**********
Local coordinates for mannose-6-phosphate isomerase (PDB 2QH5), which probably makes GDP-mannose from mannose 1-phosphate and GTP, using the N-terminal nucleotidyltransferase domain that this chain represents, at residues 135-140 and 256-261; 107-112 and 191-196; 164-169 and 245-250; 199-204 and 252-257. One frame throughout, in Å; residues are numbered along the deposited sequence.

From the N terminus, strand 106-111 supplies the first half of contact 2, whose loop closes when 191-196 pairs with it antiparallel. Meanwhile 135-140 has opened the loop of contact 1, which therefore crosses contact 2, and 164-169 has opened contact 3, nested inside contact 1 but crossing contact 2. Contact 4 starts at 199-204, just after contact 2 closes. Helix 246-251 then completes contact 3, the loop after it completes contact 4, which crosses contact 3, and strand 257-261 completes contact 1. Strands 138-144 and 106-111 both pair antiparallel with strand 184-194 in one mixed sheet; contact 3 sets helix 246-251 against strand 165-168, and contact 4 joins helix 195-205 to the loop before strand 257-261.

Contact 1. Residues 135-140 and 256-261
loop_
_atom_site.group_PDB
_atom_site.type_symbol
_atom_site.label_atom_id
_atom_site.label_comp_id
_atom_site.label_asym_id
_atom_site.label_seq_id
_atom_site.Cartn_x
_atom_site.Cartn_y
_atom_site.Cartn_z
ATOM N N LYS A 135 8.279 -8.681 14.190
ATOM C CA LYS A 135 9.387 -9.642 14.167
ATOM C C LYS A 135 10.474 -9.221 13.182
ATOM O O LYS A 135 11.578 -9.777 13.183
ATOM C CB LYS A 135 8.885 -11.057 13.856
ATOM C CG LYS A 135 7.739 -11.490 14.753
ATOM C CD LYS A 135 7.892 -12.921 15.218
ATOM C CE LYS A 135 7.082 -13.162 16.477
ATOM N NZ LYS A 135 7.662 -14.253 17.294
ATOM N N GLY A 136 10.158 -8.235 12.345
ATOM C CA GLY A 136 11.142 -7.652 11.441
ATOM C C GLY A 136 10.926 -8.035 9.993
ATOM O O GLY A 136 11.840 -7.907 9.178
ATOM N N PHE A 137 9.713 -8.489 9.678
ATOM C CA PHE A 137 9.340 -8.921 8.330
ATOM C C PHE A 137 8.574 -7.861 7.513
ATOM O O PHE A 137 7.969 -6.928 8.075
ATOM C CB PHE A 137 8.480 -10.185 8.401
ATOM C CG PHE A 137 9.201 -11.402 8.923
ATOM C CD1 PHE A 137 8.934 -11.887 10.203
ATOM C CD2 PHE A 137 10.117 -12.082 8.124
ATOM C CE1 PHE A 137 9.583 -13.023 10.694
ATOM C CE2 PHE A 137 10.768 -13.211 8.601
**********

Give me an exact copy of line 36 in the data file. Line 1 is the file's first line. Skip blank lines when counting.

ATOM C CE2 PHE A 137 10.768 -13.211 8.601